Not really for dummies. For all the very clever people reading this. Part 1 is all about why SLA is useful and then Part 2 will look at an SLA overview.
It’s a pretty big field and academics are always arguing about how much SLA knowledge is even useful to teachers anyway. The applied linguistics/SLA field was originally about “…transmitting the findings of linguistics to practitioners, especially language teachers” Cook (2015, p.462, emphasis my own), so I would argue it’s pretty useful to have some knowledge of the process to aid your classroom practice.
A quick look at the elements I think make up part of the TD journey:
Most teachers have a ‘bag of tricks’; handy tasks, activities, classroom management skills and so on to see them through a class. They have been given these at initial teacher training stage. And they pick them up from course books, the classroom, colleagues and maybe even TD events.
For many teachers this is enough. Many, though, do go on to develop language analysis skills. Mostly from the teachers’ books, but I can always tell someone who has studied the English language/linguistics. I can also see things going ‘wrong’ in the classroom when teachers lack this skill, but such observations are subtle and often missed. Many teachers teach for decades without picking up language analysis skills.
The third point on the triangle is SLA and I find this point is not covered at initial teacher training stage nor beyond.
So, why bother?
Well, we know there is no ‘one method’ of teaching for all. And we (think) we know:
- Language learning is messy
- Teachers come from a variety of disciplines
- Language classrooms are often founded on the latest method and/or textbook
- Language schools and centres are also….messy
So, I think knowledge of SLA aids teachers in negotiating this messiness and supporting their students’ instructed language learning (that is, classroom based instruction rather than picking up language ‘on the streets’). And it is useful because, after 100s of hours of classroom observations, I have noticed:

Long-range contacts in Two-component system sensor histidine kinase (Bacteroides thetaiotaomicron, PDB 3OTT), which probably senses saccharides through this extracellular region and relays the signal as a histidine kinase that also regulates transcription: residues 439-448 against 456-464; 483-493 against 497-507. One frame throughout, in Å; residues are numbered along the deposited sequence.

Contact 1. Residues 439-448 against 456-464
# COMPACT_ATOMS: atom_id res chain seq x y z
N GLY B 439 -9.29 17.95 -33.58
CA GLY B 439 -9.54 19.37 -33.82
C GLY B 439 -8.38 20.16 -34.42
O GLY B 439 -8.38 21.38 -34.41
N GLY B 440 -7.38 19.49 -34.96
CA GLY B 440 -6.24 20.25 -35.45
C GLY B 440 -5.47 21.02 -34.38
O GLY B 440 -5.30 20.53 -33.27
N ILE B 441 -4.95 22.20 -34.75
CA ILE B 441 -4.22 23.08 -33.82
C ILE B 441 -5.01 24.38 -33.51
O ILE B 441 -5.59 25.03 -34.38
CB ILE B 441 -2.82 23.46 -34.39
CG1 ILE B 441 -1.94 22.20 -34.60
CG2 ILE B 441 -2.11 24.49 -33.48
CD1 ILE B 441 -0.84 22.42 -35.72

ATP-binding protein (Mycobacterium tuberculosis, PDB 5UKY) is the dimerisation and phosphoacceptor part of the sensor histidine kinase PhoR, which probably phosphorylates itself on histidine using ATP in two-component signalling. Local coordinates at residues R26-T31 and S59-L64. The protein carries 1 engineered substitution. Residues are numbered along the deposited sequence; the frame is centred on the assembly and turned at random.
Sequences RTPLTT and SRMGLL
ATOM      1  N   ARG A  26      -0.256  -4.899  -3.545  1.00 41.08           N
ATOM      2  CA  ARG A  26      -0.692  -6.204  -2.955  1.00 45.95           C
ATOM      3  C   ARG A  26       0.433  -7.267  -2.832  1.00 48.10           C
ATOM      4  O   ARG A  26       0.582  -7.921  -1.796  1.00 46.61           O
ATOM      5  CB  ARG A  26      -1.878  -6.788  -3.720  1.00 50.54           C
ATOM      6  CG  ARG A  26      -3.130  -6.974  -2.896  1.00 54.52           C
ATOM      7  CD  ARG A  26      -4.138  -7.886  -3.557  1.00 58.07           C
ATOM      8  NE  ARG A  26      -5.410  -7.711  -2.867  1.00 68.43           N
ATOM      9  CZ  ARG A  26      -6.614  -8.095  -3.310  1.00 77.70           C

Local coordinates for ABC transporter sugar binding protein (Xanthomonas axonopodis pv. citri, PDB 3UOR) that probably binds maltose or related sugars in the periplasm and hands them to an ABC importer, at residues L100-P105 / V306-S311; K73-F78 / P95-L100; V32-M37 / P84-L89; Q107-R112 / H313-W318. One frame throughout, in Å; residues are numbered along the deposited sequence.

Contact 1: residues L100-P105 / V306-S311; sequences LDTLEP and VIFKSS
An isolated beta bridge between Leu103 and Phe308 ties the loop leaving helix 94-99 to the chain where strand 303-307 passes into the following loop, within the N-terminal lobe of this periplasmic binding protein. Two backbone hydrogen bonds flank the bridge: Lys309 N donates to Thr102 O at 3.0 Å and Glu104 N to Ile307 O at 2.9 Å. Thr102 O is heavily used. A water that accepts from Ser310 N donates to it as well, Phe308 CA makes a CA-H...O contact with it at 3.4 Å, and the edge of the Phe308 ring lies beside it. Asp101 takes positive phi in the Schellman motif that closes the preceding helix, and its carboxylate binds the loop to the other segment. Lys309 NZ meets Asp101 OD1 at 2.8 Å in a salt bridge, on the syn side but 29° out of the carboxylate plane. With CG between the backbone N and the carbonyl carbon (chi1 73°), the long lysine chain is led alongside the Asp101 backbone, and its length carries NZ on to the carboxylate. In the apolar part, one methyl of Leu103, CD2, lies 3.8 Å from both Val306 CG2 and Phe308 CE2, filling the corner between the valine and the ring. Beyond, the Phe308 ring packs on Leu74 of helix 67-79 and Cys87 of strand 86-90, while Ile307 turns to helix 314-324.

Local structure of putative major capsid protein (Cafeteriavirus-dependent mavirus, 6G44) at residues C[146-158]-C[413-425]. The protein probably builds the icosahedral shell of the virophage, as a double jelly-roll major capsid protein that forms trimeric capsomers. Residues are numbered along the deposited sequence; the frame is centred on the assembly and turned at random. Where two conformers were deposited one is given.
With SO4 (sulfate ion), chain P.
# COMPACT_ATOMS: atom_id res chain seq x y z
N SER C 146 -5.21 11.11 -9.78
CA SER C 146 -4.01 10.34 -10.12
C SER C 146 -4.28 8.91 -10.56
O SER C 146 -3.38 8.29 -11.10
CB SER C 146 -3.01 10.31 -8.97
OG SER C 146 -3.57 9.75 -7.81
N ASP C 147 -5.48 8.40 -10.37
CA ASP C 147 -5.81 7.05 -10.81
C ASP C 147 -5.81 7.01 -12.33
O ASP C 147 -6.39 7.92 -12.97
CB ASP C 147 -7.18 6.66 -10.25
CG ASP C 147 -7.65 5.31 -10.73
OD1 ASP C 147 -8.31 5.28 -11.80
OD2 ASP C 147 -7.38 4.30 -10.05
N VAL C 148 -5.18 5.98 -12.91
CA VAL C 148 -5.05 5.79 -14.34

- Telling students their right answer is wrong
- High teacher talk time
- Questionable grammar explanations
- Teachers teaching the textbook, but forgetting to teach the language and…you know…the students
- Very uneven power balances
- Zero Learner Autonomy
A little SLA knowledge goes a long way to iron these issues out. It also helps iron out such myths about second language learning which manage to filter into public consciousness:
- Why bother, older learners can’t learn as well
- Confusion between implicit and explicit knowledge
- Some people just have the knack for language learning and some don’t (great get out clause!)
- The latest METHOD! It really works!
Spada (2015), Thornbury (2011)
Why is this useful? Why does it matter? Well, if you are a teacher and you believe half-truths then:
…it is impossible to act, as a teacher, without having theories (including values) that inform teaching actions, at least to some degree.
Crookes (2003: 47)
So you are passing these beliefs to your students and not helping them learn English to the best of YOUR ability. It matters in terms of economy (of time and money), value and professionalism.
Borg (2001) Teachers’ beliefs. ELT Journal, 55/2, pp 186-188
Cook (2015) Birds out of dinosaurs: The death and life of applied linguistics. Applied Linguistics, 36/4, pp 425-433
Larsen-Freeman (1997) Chaos/complexity
science and second language acquisition. Applied
Linguistics 18/2, pp 141–65.
Doughty & Long (2003) The Handbook of Second Language Acquisition.Oxford: Blackwell
Dornyei (2005) The psychology of the language learner: individual differences in second language acquisition. New Jersey: Lawrence Erlbaum
Spada (2015) SLA research and L2 pedagogy: Missaplications ad questions of relevance. Language Teaching, 48, pp. 69-81
Thornbury (2011) Language Teaching Methodology, in Simpson, J (ed), The Routledge Handbook of Applied Linguistics. London: Routledge